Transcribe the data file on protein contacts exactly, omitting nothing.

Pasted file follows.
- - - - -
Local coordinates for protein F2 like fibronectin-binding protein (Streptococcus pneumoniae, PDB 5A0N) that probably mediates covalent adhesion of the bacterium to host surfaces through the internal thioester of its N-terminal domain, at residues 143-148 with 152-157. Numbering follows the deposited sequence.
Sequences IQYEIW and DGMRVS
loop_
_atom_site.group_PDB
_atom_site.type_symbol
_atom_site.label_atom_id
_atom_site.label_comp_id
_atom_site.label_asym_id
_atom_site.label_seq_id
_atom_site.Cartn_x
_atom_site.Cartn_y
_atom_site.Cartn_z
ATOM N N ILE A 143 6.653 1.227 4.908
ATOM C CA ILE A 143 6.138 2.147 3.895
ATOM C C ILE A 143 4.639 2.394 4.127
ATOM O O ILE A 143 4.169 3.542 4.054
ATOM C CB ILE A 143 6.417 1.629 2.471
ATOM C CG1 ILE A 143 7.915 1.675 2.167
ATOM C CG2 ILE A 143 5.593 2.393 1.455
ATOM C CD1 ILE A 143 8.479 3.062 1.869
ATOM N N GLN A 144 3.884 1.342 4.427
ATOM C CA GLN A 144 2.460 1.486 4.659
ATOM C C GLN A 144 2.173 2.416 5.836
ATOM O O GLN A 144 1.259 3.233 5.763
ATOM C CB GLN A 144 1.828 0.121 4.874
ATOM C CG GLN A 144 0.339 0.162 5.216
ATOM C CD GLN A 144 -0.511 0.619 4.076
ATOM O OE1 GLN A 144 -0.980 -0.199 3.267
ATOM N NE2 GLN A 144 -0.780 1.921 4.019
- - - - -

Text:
Local coordinates for protein F2 like fibronectin-binding protein (Streptococcus pneumoniae, PDB 5A0N) that probably mediates covalent adhesion of the bacterium to host surfaces through the internal thioester of its N-terminal domain, at residues 143-148 with 152-157. Numbering follows the deposited sequence.
Sequences IQYEIW and DGMRVS
loop_
_atom_site.group_PDB
_atom_site.type_symbol
_atom_site.label_atom_id
_atom_site.label_comp_id
_atom_site.label_asym_id
_atom_site.label_seq_id
_atom_site.Cartn_x
_atom_site.Cartn_y
_atom_site.Cartn_z
ATOM N N ILE A 143 6.653 1.227 4.908
ATOM C CA ILE A 143 6.138 2.147 3.895
ATOM C C ILE A 143 4.639 2.394 4.127
ATOM O O ILE A 143 4.169 3.542 4.054
ATOM C CB ILE A 143 6.417 1.629 2.471
ATOM C CG1 ILE A 143 7.915 1.675 2.167
ATOM C CG2 ILE A 143 5.593 2.393 1.455
ATOM C CD1 ILE A 143 8.479 3.062 1.869
ATOM N N GLN A 144 3.884 1.342 4.427
ATOM C CA GLN A 144 2.460 1.486 4.659
ATOM C C GLN A 144 2.173 2.416 5.836
ATOM O O GLN A 144 1.259 3.233 5.763
ATOM C CB GLN A 144 1.828 0.121 4.874
ATOM C CG GLN A 144 0.339 0.162 5.216
ATOM C CD GLN A 144 -0.511 0.619 4.076
ATOM O OE1 GLN A 144 -0.980 -0.199 3.267
ATOM N NE2 GLN A 144 -0.780 1.921 4.019